B.C. to start daycare payments to parents
VANCOUVER – The British Columbia government said on Sunday it expects to be helping parents pay the costs of daycare because the first day of school appears to be delayed indefinitely by an ongoing teachers’ strike.
Education Minister Peter Fassbender said parents who start registering at the government’s website (http://bcparentinfo.ca/) can expect to receive $40 a day as early as late September or early October, although the website says the payments will come after the strike is over.
“The registration process went live,” the minister said. “People are already registering for that $40.”
The Ministry of Education said the website experienced several glitches on Sunday, and investigations are underway to determine the cause.
Many parents were concerned daycare bills would become a problem if school did not start on time and in July, the government proposed to give cash to parents with children aged 12 and under if that was the case.
However, Jim Iker of the BC Teachers’ Federation has been critical of the move, calling it an unhelpful bribe during a recent union conference.
On Sunday, he accused government of using the payments to drag out the dispute.
“This is a government that wants to spend more time working other schemes putting money elsewhere than putting the money into our schools,” he said.
Fassbender defended the program, saying the payments are in parents’ best interest.
“We just simply have the right as government, when there are savings that accrue from a strike, to apply those in any way that we think is in the benefit of the people of British Columbia,” said Fassbender. “We have absolutely every opportunity and right to do that.”
Fassbender’s announcement comes after teachers’ and government negotiators met for three days in an attempt to reach a deal that would end — or at least suspend — an ongoing teachers strike that appears certain to prevent school from starting on Tuesday.
The veteran mediator who organized the talks walked away from the latest bargaining session, declaring both sides were too far apart.
Despite the collapse of bargaining, Fassbender reaffirmed his promise to not legislate teachers back to work, which is making it even less clear if and when school will start.
“Legislation has led to litigation, has led to court cases. We have got to stop doing it that way,” he said. “We are not going to legislate.”
Fassbender said teachers and government negotiators are more than $300 million apart.
Both sides have said they are willing to bargain throughout the long weekend in hopes of striking a deal, but Iker and Peter Cameron, the government’s negotiator, have said school will likely not start on time.
Iker has said even if the dispute was settled, preparation time before classes begins will need to be discussed.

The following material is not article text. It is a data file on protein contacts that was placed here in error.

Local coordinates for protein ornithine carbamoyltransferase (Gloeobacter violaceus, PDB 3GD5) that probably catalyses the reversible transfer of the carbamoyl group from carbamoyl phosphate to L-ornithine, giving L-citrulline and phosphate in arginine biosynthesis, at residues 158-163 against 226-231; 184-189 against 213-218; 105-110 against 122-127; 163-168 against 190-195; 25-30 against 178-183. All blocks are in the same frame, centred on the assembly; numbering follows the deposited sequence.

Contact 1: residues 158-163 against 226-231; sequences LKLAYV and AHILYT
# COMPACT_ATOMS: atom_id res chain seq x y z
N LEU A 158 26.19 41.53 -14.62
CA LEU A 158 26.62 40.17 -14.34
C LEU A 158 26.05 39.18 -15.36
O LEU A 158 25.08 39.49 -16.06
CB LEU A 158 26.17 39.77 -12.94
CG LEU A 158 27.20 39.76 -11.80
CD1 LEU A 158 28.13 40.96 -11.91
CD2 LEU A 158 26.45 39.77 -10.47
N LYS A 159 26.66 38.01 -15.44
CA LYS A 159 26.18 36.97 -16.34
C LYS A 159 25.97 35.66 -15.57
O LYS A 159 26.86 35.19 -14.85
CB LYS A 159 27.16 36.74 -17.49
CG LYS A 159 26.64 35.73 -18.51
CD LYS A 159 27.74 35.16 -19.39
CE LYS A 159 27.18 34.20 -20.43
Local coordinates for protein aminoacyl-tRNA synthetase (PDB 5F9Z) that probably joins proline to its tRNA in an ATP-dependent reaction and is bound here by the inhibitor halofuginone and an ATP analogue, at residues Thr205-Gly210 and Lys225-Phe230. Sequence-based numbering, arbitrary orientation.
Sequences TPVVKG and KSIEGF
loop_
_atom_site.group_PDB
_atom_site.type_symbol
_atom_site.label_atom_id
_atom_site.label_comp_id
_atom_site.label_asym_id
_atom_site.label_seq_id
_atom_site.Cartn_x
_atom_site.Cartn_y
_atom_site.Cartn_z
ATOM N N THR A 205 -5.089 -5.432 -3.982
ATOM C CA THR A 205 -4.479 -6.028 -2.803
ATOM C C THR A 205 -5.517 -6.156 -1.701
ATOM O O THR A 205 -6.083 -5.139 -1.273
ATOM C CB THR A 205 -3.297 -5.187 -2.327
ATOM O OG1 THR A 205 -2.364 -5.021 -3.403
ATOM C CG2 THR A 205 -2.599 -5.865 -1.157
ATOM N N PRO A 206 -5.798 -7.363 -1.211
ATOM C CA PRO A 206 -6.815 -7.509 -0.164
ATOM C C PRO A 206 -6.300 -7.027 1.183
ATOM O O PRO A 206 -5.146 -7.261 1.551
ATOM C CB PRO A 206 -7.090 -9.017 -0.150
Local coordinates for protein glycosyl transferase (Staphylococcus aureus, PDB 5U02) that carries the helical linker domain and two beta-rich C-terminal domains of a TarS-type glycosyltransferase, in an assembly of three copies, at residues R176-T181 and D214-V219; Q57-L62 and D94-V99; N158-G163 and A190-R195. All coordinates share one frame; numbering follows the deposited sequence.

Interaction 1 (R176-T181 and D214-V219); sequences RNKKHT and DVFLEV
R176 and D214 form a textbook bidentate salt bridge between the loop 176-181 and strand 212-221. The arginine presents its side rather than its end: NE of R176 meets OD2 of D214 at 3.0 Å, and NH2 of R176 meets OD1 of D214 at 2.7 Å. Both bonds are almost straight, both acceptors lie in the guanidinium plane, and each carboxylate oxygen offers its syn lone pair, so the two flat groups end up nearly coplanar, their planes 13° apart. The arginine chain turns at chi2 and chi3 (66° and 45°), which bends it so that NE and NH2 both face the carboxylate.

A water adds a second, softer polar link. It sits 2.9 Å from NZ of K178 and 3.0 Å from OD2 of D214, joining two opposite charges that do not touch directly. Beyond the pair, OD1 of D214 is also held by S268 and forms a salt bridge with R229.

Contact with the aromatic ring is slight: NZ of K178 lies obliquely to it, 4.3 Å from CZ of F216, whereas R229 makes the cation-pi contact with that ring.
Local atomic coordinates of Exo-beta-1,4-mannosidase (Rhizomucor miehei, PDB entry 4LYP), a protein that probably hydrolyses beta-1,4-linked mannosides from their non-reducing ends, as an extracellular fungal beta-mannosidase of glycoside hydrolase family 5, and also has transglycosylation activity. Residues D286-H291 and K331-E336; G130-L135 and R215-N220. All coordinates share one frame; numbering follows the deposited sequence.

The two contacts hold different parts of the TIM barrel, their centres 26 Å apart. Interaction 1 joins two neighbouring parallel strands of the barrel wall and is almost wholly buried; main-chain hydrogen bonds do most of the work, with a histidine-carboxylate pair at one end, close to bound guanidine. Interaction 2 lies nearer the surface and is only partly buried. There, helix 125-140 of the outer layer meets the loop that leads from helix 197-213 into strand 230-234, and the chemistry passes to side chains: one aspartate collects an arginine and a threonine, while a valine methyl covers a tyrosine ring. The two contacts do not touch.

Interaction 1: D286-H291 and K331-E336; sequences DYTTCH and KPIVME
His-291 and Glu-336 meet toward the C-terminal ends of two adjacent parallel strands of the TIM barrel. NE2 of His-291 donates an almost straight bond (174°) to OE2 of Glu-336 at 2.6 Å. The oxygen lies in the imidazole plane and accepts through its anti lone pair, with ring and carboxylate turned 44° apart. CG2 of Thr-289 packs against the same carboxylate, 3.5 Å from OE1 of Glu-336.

He also said there were no further bargaining sessions scheduled, though he emphasized teachers’ willingness to talk at any time.
Iker called on Premier Christy Clark to speak with teachers and settle the deadlock.
“We’re ready tonight, we’re ready tomorrow,” he said. “It’s time for Premier Clark to sit down with us.”
It is unclear if Iker will get his wish, as Fassbender said the premier has put him in charge of the matter, though he mentioned Clark was involved.
The length of the strike has raised questions about how teachers are managing financially.
Iker would not say if the union had any plans to ask teachers if they wanted to go back to work, and only said the situation was being monitored.
There is no more money in the teachers’ strike fund, but some locals have cash set aside in hardship funds, and the union has been accepting donations from the public and from other unions, he said.
Iker would not say how much money was in the hardship funds.
Veteran mediator Vince Ready was behind the three days of talks between both sides before bargaining collapsed and is lauded as a mediator capable of resolving the toughest labour disputes.
Despite Ready’s declaration of an impasse, teachers and government negotiators have both said they will be keeping in touch with him, and said Ready will contact them again once he believes a deal can be reached.
Before the latest round of talks with Ready, Iker and Cameron met with Fassbender, who asked both sides to drop the most contentious issues and start mediation.
These issues are teachers’ grievances, which are related to a ongoing battle in court between the union and government.
The B.C. Supreme Court ruled earlier this year the province had violated the union’s rights by stripping teachers of their ability to bargain for class size and support in 2002, but the government has launched an appeal of that decision.
The ruling prompted teachers to ask the government to set aside $225 million every five years to deal with grievances stemming from the court case, but Fassbender’s proposal would have put negotiations regarding those problems on hold.
Iker has said he is unwilling to back away from dealing with those issues, but after talks collapsed on Saturday, he said teachers were willing to reduce the grievance fund to $100 million.
During the summer, bargaining for the key issues — pay, class size and support staff levels — has been moving at a glacial pace.
The province’s 40,000 teachers went on strike two weeks before summer vacation, booting all half a million of B.C.’s public school students out of class.